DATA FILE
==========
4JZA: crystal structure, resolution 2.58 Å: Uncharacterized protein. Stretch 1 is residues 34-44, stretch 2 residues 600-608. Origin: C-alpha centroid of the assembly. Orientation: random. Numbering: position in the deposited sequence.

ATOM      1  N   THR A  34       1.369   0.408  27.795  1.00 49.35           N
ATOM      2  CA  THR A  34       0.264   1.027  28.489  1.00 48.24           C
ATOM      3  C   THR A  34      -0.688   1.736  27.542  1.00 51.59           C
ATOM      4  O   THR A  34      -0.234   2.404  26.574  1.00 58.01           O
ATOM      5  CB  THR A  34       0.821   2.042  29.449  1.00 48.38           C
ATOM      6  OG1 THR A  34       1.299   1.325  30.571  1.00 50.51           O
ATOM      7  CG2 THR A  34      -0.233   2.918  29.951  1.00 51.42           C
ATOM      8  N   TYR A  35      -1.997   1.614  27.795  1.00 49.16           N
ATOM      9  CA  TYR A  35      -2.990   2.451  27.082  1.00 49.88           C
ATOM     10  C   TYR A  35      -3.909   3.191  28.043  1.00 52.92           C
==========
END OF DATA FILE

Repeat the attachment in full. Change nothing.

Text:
4JZA: crystal structure, resolution 2.58 Å: Uncharacterized protein. Stretch 1 is residues 34-44, stretch 2 residues 600-608. Origin: C-alpha centroid of the assembly. Orientation: random. Numbering: position in the deposited sequence.

ATOM      1  N   THR A  34       1.369   0.408  27.795  1.00 49.35           N
ATOM      2  CA  THR A  34       0.264   1.027  28.489  1.00 48.24           C
ATOM      3  C   THR A  34      -0.688   1.736  27.542  1.00 51.59           C
ATOM      4  O   THR A  34      -0.234   2.404  26.574  1.00 58.01           O
ATOM      5  CB  THR A  34       0.821   2.042  29.449  1.00 48.38           C
ATOM      6  OG1 THR A  34       1.299   1.325  30.571  1.00 50.51           O
ATOM      7  CG2 THR A  34      -0.233   2.918  29.951  1.00 51.42           C
ATOM      8  N   TYR A  35      -1.997   1.614  27.795  1.00 49.16           N
ATOM      9  CA  TYR A  35      -2.990   2.451  27.082  1.00 49.88           C
ATOM     10  C   TYR A  35      -3.909   3.191  28.043  1.00 52.92           C